Katie Couric, a somewhat respected journalist, recently did a show about the dangers of human papillomavirus (“HPV”) vaccines. I’m not a big fan of vaccines, and I know how anything that portrays today’s immunization program in a bad light is vehemently attacked by members of the pharmaceutical industry and their paid shills. To see one of America’s leading news personalities actually tell the truth was refreshing. It piqued my interest so much that I actually watched it. The stories that the women on Couric’s show told were chilling. Much to my surprise , the pharmaceutical industry went for Couric’s throat after the program aired. After all, vaccines are a multi‐billion dollar industry with a lot to lose. And we know how they hate to lose money. Instead of actually investigating or looking into parents’ claims, they reacted like a pack of feral coyotes presented with a dead Deer. (No sarcasm or anything on the choice of word “deer.” I’m sure some of you will understand that one.) Couric’s Facebook page was littered with posts from people who advocate compliance with the current vaccine schedule who claimed to have absolutely no ties to, or payments from, the pharmaceutical industry. Included among them were Dorit Reiss and several other people from the organization Voices for Vaccines.

It needs to be emphasized again that Katie Couric’s segment dealing with HPV vaccines was riddled with misinformation and highly biased towards antivaccine pseudoscience, which is why the antivaccine movement liked it so much. The rest of Waeltermann’s post is a bravura demonstration of addle-brained conspiracy mongering. It has all the elements and more: Insinuation that enemies (such as Dorit Reiss) must be paid to post on blogs, Twitter, and in comment threads? Check. (In Reiss’s case, Waeltermann explicitly says that she thinks Reiss is paid because she’s so prolific.) Attempts to link groups promoting science-based information on vaccines to big pharma? Double check. Insinuations of conflicts of interest, whether existent or nonexistent, using Paul Offit, to them the Dark Lord of Vaccination, as an example? Triple check. Perhaps the most amusing bit of this conspiratorial tripe is Waeltermann’s lack of knowledge about government funding that leads her to write howlers like:

As Waldman points out, Reiss’s employer recently collaborated in a joint endeavor of Kaiser Permanente, U. C. San Francisco and U. C. Hastings College of Law, which was funded by The National Human Genome Research Institute – a GOVERNMENT ORGANZATION – which provided $778,000. The new endeavor benefits Reiss’s employer as it provides a new student study center. The headline of the University of California Press Release says it all: “New Center Explores Ethical, Legal, Social Implications of Genomics in Health Care: Center is Multidisciplinary Effort of UCSF, Kaiser Permanente, U.C. Hastings College of Law” – which is in line with the classes Ms. Reiss teaches. I’d say that’s benefiting from a government grant, indirectly if not directly ‐‐ it’s hard to say without taking a look at U. C. Hastings’ payroll for Ms. Reiss.

I do so love the way Waeltermann capitalizes “GOVERNMENT ORGANIZATION.” If you want to emphasize your point in a way that confirms that you are a loon, that’s an awesome way to do it.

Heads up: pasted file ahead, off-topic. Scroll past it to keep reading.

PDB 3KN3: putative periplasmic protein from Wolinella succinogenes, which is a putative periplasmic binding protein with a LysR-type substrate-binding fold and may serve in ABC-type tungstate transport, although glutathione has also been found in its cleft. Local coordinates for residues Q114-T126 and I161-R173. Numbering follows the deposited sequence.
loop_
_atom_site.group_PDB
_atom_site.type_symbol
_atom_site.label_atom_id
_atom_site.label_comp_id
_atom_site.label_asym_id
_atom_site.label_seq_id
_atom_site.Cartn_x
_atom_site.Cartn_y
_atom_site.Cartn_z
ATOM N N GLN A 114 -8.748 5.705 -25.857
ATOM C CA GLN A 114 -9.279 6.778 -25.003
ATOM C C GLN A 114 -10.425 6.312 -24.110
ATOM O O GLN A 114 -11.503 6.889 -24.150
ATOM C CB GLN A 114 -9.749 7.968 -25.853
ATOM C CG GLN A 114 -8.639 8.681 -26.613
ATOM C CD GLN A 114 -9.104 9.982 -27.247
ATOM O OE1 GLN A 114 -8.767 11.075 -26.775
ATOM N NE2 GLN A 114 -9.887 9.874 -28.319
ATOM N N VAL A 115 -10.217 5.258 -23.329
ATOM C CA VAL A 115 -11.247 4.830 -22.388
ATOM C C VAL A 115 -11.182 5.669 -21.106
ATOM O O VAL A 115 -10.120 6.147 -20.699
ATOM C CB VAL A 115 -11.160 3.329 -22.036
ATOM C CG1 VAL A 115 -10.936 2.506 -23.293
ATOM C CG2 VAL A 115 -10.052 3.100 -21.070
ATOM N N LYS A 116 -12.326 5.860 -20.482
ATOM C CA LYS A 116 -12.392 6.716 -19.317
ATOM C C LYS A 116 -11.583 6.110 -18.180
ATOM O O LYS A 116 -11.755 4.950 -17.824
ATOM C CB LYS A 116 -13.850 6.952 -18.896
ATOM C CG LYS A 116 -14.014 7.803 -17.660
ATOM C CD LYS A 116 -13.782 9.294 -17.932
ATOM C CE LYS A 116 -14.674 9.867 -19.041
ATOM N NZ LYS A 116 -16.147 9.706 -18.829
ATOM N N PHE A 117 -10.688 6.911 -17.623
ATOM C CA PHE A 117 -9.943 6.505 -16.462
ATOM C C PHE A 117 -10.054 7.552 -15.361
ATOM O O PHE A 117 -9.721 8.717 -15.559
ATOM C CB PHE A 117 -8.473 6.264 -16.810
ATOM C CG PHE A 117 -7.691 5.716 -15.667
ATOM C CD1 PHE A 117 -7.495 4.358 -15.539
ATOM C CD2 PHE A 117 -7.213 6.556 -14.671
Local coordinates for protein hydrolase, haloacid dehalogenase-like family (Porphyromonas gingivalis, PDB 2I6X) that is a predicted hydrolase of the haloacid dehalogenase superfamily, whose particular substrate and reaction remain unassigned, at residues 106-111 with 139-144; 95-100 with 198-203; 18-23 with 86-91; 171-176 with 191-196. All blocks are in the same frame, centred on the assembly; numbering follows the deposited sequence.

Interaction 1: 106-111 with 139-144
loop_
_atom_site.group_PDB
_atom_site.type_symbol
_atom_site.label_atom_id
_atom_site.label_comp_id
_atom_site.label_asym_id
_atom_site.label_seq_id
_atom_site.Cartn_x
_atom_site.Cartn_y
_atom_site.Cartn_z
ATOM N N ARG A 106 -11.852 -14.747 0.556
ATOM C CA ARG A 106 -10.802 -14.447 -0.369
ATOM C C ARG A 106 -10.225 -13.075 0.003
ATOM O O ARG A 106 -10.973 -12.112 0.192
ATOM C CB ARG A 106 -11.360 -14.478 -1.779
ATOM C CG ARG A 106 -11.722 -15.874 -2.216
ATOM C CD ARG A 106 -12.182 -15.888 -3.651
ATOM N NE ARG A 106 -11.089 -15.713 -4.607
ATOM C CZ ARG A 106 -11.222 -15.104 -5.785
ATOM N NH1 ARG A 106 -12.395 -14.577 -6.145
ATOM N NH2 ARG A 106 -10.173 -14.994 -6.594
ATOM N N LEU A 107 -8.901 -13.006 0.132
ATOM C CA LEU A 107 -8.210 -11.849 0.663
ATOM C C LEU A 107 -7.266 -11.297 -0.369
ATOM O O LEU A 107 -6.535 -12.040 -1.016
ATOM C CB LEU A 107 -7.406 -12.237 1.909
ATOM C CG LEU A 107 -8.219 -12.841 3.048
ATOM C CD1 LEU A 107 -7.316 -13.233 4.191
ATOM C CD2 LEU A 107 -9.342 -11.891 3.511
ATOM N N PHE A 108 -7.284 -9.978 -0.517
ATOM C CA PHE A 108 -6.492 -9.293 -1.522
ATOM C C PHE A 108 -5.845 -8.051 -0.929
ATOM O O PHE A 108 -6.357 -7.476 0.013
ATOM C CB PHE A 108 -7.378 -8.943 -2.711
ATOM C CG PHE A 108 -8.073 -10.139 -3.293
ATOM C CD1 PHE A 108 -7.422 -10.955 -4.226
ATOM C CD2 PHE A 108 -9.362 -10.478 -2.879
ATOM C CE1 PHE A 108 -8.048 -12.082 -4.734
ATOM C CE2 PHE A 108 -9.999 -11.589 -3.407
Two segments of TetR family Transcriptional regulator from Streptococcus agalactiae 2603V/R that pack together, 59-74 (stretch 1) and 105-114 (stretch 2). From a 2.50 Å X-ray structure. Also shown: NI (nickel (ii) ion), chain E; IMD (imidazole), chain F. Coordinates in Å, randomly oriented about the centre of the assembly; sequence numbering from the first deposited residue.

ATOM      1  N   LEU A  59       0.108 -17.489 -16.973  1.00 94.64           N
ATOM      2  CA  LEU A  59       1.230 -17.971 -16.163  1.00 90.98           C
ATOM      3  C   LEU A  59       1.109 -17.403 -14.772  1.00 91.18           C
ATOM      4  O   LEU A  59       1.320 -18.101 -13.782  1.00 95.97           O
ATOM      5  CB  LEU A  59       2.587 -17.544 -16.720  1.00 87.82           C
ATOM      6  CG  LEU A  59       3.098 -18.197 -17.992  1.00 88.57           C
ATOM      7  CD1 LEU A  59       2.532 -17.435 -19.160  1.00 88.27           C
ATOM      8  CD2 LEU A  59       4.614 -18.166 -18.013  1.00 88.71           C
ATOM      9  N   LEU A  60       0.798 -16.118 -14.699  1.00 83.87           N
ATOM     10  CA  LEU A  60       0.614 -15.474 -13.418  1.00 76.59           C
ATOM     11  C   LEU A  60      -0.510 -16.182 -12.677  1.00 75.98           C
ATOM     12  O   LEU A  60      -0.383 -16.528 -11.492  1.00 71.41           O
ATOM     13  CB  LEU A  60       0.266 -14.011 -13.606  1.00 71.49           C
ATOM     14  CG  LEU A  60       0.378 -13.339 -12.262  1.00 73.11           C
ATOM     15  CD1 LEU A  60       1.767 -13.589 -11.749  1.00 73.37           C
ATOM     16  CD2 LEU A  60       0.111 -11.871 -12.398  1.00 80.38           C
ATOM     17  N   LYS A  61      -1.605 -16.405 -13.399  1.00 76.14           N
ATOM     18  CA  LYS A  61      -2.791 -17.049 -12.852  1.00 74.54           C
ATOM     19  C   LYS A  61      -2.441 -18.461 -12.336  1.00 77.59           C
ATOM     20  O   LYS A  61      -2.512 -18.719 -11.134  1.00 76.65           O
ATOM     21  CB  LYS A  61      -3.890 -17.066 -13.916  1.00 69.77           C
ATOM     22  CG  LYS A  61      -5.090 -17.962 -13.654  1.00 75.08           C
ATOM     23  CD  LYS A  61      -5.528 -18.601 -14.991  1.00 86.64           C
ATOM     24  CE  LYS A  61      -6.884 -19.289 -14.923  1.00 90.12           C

Here’s a hint. Well, several hints. First, believe it or not, for this sort of thing $778,000 is not a lot of money, particularly if it was used to provide a new student study center, and particularly not for a three year project. If you look at the website for the Center for Transdisciplinary ELSI Research in Translational Genomics (CT2G), it’s all very benign and has nothing to do with vaccines. It isn’t stated how much UCSF and UC Hastings contributed to the effort, but even so for a center like this, and even if they each contributed as much as the government, a little over $2.3 million over three years would not be out of line for the budget of such a center. Waeltermann’s whole insinuation is ludicrous in the extreme, so much so that I’m actually embarrassed for her, not that antivaccine activists tend to have any shame. The power of Dunning-Kruger protects her from that. She even quotes Robert F. Kennedy, Jr.’s smear of Paul Offit as a “biostitute” and repeats the antivaccine movement’s insulting nickname for him, Dr. PrOffit.

There have been a lot of other powerfully dumb examples of Dunning-Kruger in action on the part of the antivaccine movement that I don’t have time to write about now. Maybe later. I’m referring to a three part post by Bill Welsh on the antivaccine crank blog Age of Autism in which he posits a new hypothesis to explain regressive autism involving a microorganism, Mycoplasma fermentans, and, of course, vaccines. There’s a post up by Teresa Conrick linking another microorganism set of infections to autism. It’s as though they draw hypotheses out of a hat. In fact, if anyone really wants to see a new quackfest that will challenge the Autism One Quackfest for displaying the arrogance of ignorance, you might check out the Give Autism A Chance Summit.

However, when Dunning-Kruger rules, prior plausibility matters not at all, nor does science, except inasmuch as it can be twisted to support a crank’s agenda. I applaud “The Thinking Moms’ Revolution” for such over-the-top examples of exactly what I’ve been writing about for so long.